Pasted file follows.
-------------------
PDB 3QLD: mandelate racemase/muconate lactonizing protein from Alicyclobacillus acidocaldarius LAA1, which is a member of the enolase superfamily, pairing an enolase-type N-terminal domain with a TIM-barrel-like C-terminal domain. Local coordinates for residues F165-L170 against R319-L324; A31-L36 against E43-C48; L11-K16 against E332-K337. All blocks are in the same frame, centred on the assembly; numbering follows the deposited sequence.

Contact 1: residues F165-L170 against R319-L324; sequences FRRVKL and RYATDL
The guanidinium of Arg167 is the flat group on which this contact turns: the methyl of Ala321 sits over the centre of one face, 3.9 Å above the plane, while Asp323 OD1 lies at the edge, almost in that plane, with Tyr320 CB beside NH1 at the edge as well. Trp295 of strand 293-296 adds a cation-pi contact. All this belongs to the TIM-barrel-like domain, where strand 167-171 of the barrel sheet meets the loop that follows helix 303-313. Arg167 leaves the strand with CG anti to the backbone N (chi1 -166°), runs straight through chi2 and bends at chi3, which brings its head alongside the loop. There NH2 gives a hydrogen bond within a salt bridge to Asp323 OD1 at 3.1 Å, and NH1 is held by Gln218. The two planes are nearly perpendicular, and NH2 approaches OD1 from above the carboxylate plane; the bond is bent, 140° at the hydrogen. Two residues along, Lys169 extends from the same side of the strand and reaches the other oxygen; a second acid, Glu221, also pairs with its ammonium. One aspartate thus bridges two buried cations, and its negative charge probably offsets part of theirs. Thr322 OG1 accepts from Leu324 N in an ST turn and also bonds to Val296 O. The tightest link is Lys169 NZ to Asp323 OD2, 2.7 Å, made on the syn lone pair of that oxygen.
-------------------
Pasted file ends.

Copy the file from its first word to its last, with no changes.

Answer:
PDB 3QLD: mandelate racemase/muconate lactonizing protein from Alicyclobacillus acidocaldarius LAA1, which is a member of the enolase superfamily, pairing an enolase-type N-terminal domain with a TIM-barrel-like C-terminal domain. Local coordinates for residues F165-L170 against R319-L324; A31-L36 against E43-C48; L11-K16 against E332-K337. All blocks are in the same frame, centred on the assembly; numbering follows the deposited sequence.

Contact 1: residues F165-L170 against R319-L324; sequences FRRVKL and RYATDL
The guanidinium of Arg167 is the flat group on which this contact turns: the methyl of Ala321 sits over the centre of one face, 3.9 Å above the plane, while Asp323 OD1 lies at the edge, almost in that plane, with Tyr320 CB beside NH1 at the edge as well. Trp295 of strand 293-296 adds a cation-pi contact. All this belongs to the TIM-barrel-like domain, where strand 167-171 of the barrel sheet meets the loop that follows helix 303-313. Arg167 leaves the strand with CG anti to the backbone N (chi1 -166°), runs straight through chi2 and bends at chi3, which brings its head alongside the loop. There NH2 gives a hydrogen bond within a salt bridge to Asp323 OD1 at 3.1 Å, and NH1 is held by Gln218. The two planes are nearly perpendicular, and NH2 approaches OD1 from above the carboxylate plane; the bond is bent, 140° at the hydrogen. Two residues along, Lys169 extends from the same side of the strand and reaches the other oxygen; a second acid, Glu221, also pairs with its ammonium. One aspartate thus bridges two buried cations, and its negative charge probably offsets part of theirs. Thr322 OG1 accepts from Leu324 N in an ST turn and also bonds to Val296 O. The tightest link is Lys169 NZ to Asp323 OD2, 2.7 Å, made on the syn lone pair of that oxygen.